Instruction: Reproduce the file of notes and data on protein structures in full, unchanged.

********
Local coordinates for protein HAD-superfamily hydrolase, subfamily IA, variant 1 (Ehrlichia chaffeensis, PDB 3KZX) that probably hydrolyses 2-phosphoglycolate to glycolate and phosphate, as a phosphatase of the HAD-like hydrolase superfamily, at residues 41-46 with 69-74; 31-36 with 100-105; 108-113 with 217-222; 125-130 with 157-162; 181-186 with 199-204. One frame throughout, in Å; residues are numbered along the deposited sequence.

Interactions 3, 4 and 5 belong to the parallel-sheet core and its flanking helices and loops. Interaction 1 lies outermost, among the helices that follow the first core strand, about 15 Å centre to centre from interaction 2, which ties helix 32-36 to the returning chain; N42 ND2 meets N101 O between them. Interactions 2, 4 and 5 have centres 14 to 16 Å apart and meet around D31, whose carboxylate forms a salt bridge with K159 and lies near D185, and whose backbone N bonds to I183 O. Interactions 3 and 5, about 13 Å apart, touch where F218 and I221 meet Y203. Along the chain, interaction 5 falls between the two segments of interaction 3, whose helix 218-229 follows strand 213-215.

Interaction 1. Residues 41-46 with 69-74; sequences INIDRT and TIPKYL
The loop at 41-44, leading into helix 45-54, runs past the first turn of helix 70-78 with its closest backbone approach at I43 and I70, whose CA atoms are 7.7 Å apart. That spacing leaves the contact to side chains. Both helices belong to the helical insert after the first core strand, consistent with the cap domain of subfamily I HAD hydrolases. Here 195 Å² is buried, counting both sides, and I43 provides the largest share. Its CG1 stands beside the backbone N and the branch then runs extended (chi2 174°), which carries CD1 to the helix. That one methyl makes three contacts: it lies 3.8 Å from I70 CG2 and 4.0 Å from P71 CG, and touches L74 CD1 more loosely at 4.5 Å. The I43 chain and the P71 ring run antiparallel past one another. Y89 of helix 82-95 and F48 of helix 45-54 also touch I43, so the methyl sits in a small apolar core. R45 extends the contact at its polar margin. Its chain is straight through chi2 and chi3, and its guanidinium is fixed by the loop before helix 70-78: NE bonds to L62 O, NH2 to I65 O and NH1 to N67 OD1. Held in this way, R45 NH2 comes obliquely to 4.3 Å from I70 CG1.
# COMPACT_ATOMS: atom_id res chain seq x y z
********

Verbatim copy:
Local coordinates for protein HAD-superfamily hydrolase, subfamily IA, variant 1 (Ehrlichia chaffeensis, PDB 3KZX) that probably hydrolyses 2-phosphoglycolate to glycolate and phosphate, as a phosphatase of the HAD-like hydrolase superfamily, at residues 41-46 with 69-74; 31-36 with 100-105; 108-113 with 217-222; 125-130 with 157-162; 181-186 with 199-204. One frame throughout, in Å; residues are numbered along the deposited sequence.

Interactions 3, 4 and 5 belong to the parallel-sheet core and its flanking helices and loops. Interaction 1 lies outermost, among the helices that follow the first core strand, about 15 Å centre to centre from interaction 2, which ties helix 32-36 to the returning chain; N42 ND2 meets N101 O between them. Interactions 2, 4 and 5 have centres 14 to 16 Å apart and meet around D31, whose carboxylate forms a salt bridge with K159 and lies near D185, and whose backbone N bonds to I183 O. Interactions 3 and 5, about 13 Å apart, touch where F218 and I221 meet Y203. Along the chain, interaction 5 falls between the two segments of interaction 3, whose helix 218-229 follows strand 213-215.

Interaction 1. Residues 41-46 with 69-74; sequences INIDRT and TIPKYL
The loop at 41-44, leading into helix 45-54, runs past the first turn of helix 70-78 with its closest backbone approach at I43 and I70, whose CA atoms are 7.7 Å apart. That spacing leaves the contact to side chains. Both helices belong to the helical insert after the first core strand, consistent with the cap domain of subfamily I HAD hydrolases. Here 195 Å² is buried, counting both sides, and I43 provides the largest share. Its CG1 stands beside the backbone N and the branch then runs extended (chi2 174°), which carries CD1 to the helix. That one methyl makes three contacts: it lies 3.8 Å from I70 CG2 and 4.0 Å from P71 CG, and touches L74 CD1 more loosely at 4.5 Å. The I43 chain and the P71 ring run antiparallel past one another. Y89 of helix 82-95 and F48 of helix 45-54 also touch I43, so the methyl sits in a small apolar core. R45 extends the contact at its polar margin. Its chain is straight through chi2 and chi3, and its guanidinium is fixed by the loop before helix 70-78: NE bonds to L62 O, NH2 to I65 O and NH1 to N67 OD1. Held in this way, R45 NH2 comes obliquely to 4.3 Å from I70 CG1.
# COMPACT_ATOMS: atom_id res chain seq x y z